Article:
Seattle dog photographer or family photographer? In my mind, fur babies are family too.
I met Kristin after her husband bought the session for her as a gift. She was the kind of mama you meet and instantly you think, “I want you to be my friend!” What struck me about Kristin is she radiates. She said, “I know that I could not be happier in my life” and she radiates with this knowing. Her energy is positive and upbeat, she is incredibly smart, and instantly likable. Plus, she is a rockstar vet! Wow. We had so much fun.
Take a look at her family.
1. Tell me a little bit about yourself, your husband and how you met. Why you decided to get a dog together? Why did you decide on Arrow?
I am a veterinarian specializing and surgery and physical rehabilitation for dogs. I grew up in Panama with a menagerie of pets including a sloth, otter, monkey, snakes, and a black Lab named Cinder. I attended under grad, vet school, grad school and surgical residency at the University of Florida. In 2010 I moved to Seattle to escape the heat and humidity I had known, but not loved, my entire life. Aaron and I met about 6 months after I moved to Seattle. We met as many others do in this town, on-line (OK-Cupid). We both knew we had found our match on our first date. Aaron also knew by our first date that I was a package deal with 3 dogs: Bella, Bailey and Beans. Aaron is the most wonderful man I’ve ever known for so many reasons, including his instant acceptance and love of my dogs. We got married on San Juan Island about 3 years after our first date (we have now been married 4 years).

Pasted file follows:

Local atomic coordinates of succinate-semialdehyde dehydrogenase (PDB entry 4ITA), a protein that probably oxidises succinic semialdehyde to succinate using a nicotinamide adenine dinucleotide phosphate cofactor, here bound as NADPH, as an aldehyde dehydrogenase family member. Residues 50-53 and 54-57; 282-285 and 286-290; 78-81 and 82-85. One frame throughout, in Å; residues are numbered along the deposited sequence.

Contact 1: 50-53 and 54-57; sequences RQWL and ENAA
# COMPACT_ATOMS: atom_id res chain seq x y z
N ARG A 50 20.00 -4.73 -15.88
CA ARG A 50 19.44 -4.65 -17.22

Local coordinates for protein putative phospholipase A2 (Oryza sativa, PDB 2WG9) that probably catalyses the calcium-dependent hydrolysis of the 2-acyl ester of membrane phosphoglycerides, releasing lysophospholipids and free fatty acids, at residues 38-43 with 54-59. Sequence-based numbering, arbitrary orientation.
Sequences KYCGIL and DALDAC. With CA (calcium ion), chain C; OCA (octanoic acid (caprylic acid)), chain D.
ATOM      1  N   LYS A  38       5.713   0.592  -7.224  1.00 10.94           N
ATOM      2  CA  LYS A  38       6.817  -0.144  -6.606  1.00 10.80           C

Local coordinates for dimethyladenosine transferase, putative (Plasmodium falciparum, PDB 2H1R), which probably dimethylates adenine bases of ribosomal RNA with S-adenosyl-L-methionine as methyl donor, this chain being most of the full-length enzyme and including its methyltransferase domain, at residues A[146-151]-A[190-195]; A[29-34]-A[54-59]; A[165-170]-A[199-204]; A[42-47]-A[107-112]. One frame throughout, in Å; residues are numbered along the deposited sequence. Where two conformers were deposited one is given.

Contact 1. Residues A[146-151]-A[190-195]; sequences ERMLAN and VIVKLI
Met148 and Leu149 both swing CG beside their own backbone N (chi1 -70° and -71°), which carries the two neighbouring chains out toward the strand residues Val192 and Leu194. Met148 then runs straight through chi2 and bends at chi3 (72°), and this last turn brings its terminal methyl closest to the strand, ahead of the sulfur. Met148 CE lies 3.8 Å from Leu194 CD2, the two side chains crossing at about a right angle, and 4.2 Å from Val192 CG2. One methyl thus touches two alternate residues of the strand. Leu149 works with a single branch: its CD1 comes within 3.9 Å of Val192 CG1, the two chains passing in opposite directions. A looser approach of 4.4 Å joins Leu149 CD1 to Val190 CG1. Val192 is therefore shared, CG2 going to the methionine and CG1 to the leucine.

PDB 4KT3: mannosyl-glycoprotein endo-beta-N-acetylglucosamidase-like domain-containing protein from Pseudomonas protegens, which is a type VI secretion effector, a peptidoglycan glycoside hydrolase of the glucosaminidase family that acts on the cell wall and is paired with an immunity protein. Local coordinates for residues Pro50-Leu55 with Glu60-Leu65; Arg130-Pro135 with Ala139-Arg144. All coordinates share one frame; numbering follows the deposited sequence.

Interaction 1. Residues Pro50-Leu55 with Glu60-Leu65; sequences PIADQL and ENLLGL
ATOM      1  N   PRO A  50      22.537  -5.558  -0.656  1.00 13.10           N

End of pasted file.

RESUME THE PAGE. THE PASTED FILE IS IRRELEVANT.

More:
We lost Bella (yellow Lab) and Bailey (Lab x Pit mix) 6 and 3 years ago, respectively. This left Beans (a Frenchie) as an only child for a couple of years.We wanted a second dog, but Beans has a big personality. Some may consider her “dog aggressive.”
I rescued her and brought her home the day she was born. Bella and Bailey and I raised her and we did not do an awesome job teaching her how to meet new dogs. So, while Aaron and I wanted Beans to have a sibling, we knew that it was going to have to be a special dog, one that would allow Beans to teach him the rules.
As a life-long Labrador lover, it was clear to me that we needed to adopt a Lab puppy as their personalities are predictable and to me, unbeatable. We found Arrow through colleagues of mine at work, he was a “show-dog reject” because only one of his testicles had descended. This was a perfect puppy for a veterinarian to adopt. We won the puppy lottery with Arrow.
2. What is your secret to happiness?
If I knew the absolute secret to happiness I would write a book. I don’t think I have the answer for everyone, but I know that I could not be happier in my life. There are a number of things that make our relationship good and happy. We are both workaholics, and we have similar-ish careers, so we fully understand each other’s drive, motivation, challenges and goals.
While we work a lot, we also love to travel and make the most of any free time or vacation we have. I think this is called playing hard. We do that. And then we love coming home, especially when the dogs have not traveled with us. We work long hours, but we almost always have dinner (usually out) together. This is a sacred time when we admittedly talk a lot of shop, but we are passionate about supporting each other’s career’s.
I think one of the most important things we do is on very regular occasion, almost daily, take time to recognize and acknowledge how good we have it. We are grateful for everything we have in our life, most importantly each other, our families (including Beans and Arrow), and our health. We don’t take anything for granted.